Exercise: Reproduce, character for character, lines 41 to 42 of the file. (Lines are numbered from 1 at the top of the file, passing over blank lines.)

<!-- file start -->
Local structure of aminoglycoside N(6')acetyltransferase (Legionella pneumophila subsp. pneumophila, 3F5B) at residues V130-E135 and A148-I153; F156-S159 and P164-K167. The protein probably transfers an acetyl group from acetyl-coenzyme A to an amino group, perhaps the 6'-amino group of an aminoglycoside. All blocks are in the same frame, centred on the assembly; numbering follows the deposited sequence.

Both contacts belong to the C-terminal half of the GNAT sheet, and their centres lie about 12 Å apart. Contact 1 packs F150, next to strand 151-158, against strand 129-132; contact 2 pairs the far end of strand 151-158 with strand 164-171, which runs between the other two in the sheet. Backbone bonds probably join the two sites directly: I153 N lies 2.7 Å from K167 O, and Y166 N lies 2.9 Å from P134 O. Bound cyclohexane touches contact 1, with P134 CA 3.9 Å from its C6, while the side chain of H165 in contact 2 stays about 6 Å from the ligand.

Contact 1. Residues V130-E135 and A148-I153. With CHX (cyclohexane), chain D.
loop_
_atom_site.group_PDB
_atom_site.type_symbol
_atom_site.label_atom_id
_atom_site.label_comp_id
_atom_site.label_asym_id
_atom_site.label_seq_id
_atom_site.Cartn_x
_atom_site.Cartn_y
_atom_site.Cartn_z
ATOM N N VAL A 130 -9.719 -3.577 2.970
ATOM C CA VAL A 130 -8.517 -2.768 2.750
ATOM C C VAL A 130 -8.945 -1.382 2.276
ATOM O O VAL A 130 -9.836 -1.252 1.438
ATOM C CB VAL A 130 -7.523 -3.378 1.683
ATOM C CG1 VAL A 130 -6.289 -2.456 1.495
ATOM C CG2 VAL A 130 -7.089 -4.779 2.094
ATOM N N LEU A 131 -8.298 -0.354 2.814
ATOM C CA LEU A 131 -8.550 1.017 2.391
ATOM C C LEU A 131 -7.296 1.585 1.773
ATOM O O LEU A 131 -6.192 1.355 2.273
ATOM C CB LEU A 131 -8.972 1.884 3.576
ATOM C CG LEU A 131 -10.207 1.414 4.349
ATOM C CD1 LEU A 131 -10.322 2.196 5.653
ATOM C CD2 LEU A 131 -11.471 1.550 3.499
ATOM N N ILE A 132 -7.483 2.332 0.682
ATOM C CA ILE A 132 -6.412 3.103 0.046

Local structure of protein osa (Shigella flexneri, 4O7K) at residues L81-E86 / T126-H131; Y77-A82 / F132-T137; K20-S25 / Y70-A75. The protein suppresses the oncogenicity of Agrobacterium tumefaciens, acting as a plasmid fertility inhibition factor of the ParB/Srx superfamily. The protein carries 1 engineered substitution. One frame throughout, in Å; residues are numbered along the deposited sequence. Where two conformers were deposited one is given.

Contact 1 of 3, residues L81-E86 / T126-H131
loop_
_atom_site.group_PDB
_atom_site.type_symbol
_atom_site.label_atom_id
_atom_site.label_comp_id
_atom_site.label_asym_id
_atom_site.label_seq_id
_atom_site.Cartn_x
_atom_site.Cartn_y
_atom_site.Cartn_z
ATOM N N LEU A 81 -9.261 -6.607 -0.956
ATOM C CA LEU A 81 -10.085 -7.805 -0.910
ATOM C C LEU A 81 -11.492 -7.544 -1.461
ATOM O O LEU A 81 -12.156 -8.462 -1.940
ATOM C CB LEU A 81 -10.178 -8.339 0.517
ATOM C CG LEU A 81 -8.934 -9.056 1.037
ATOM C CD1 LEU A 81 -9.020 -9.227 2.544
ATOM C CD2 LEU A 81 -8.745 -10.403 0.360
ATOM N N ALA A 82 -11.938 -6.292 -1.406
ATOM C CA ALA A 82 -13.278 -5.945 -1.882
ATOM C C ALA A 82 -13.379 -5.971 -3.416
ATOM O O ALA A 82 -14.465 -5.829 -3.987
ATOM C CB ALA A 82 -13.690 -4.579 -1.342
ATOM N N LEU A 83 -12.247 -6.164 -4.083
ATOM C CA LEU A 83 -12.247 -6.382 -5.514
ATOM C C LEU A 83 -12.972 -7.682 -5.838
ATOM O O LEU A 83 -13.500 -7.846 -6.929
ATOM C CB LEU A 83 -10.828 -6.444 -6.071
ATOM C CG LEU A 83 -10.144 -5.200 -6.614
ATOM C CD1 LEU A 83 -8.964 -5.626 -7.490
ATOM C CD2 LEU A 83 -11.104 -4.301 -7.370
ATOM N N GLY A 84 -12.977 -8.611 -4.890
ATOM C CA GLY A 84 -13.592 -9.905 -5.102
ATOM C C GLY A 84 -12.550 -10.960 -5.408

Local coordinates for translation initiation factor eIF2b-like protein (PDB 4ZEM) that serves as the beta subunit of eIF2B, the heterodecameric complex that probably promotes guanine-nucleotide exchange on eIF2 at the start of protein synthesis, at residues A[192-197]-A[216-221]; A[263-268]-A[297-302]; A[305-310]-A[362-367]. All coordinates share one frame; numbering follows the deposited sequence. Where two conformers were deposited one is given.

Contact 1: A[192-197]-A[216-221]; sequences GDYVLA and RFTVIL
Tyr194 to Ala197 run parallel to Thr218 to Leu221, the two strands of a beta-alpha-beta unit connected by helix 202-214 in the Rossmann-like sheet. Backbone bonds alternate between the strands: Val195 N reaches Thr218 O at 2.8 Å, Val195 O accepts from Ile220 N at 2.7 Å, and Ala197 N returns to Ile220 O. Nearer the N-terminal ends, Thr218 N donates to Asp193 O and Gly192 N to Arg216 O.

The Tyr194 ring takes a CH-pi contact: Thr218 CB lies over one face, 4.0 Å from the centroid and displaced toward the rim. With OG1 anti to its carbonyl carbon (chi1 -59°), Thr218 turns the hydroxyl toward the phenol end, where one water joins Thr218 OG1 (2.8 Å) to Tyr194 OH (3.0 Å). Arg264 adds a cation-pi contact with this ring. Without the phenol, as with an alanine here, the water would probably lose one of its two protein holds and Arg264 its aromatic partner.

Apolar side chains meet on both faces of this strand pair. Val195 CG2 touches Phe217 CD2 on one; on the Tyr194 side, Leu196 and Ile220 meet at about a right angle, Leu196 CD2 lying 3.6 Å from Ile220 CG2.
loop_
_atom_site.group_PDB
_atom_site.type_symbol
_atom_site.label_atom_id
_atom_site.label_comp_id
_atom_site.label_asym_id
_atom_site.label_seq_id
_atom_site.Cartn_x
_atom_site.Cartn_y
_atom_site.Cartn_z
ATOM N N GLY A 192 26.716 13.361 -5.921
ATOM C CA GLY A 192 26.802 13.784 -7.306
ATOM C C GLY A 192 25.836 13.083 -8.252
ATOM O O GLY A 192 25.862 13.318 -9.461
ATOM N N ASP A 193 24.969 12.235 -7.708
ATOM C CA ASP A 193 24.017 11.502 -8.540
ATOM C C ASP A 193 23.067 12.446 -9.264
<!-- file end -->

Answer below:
_atom_site.Cartn_y
_atom_site.Cartn_z